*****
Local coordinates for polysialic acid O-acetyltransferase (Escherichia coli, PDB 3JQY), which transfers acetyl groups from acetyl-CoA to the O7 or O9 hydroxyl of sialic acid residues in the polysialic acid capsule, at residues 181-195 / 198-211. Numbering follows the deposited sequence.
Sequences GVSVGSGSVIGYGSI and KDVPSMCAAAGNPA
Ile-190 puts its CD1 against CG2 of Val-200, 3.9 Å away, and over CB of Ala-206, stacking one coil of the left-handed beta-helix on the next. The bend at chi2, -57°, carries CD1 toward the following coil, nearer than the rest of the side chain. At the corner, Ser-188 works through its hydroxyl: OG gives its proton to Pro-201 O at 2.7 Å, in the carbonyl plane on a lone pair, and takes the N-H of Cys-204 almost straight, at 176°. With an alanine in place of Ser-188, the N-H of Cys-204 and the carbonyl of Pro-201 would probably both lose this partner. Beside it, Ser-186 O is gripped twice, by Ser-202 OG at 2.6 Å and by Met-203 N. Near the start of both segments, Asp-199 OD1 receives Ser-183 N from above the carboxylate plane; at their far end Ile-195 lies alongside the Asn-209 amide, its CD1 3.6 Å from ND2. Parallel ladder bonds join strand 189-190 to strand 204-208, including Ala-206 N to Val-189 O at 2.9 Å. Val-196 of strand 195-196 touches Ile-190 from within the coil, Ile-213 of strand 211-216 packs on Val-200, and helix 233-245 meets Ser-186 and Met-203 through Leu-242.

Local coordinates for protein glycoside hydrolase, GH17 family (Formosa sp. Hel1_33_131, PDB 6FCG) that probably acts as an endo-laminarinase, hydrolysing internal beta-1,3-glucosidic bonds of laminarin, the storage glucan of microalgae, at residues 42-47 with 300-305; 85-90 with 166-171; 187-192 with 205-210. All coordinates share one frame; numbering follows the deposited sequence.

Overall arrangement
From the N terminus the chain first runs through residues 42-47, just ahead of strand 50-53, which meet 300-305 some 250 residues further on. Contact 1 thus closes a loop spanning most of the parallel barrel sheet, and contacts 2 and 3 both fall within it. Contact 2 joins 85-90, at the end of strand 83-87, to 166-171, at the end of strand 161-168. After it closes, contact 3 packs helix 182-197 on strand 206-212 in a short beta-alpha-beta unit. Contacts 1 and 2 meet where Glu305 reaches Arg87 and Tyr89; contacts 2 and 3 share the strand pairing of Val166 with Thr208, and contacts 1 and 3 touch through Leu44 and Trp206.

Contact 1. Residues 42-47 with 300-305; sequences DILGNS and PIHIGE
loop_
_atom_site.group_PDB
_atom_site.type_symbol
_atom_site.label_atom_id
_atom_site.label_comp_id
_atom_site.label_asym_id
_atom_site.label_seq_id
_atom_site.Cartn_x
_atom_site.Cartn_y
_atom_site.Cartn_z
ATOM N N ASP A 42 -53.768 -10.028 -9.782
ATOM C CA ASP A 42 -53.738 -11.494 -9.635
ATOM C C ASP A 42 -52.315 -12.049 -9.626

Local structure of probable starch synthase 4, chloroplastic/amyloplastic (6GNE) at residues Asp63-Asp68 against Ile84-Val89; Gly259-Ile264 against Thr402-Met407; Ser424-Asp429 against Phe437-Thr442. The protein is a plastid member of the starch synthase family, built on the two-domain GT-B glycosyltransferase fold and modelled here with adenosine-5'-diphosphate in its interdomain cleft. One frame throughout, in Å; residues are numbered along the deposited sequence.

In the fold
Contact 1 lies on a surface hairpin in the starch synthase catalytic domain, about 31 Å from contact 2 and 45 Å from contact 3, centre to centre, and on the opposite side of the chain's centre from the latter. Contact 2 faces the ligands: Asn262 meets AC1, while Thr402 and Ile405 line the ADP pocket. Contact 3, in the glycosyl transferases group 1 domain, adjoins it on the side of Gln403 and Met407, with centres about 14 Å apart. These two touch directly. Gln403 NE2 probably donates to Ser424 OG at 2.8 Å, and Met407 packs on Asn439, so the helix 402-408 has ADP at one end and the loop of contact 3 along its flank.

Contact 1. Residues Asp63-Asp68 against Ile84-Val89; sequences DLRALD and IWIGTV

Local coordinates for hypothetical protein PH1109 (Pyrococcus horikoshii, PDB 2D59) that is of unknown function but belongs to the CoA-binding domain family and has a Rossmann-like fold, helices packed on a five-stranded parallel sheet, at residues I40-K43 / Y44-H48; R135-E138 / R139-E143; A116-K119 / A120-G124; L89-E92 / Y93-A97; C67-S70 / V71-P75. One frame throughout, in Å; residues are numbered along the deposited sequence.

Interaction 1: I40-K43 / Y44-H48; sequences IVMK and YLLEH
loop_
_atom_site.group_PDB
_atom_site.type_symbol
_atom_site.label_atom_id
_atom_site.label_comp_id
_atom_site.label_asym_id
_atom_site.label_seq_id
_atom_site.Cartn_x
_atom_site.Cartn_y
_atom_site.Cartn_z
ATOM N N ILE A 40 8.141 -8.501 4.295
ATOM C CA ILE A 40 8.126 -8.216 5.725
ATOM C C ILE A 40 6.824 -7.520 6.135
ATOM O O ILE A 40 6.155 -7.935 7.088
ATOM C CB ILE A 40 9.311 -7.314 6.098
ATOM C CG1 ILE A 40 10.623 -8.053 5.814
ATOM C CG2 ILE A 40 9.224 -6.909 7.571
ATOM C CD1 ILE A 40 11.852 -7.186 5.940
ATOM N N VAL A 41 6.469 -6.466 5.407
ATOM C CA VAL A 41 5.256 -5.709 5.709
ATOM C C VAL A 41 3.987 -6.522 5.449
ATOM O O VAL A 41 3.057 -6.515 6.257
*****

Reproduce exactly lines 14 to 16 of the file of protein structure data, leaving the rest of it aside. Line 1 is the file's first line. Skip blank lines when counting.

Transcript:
_atom_site.label_seq_id
_atom_site.Cartn_x
_atom_site.Cartn_y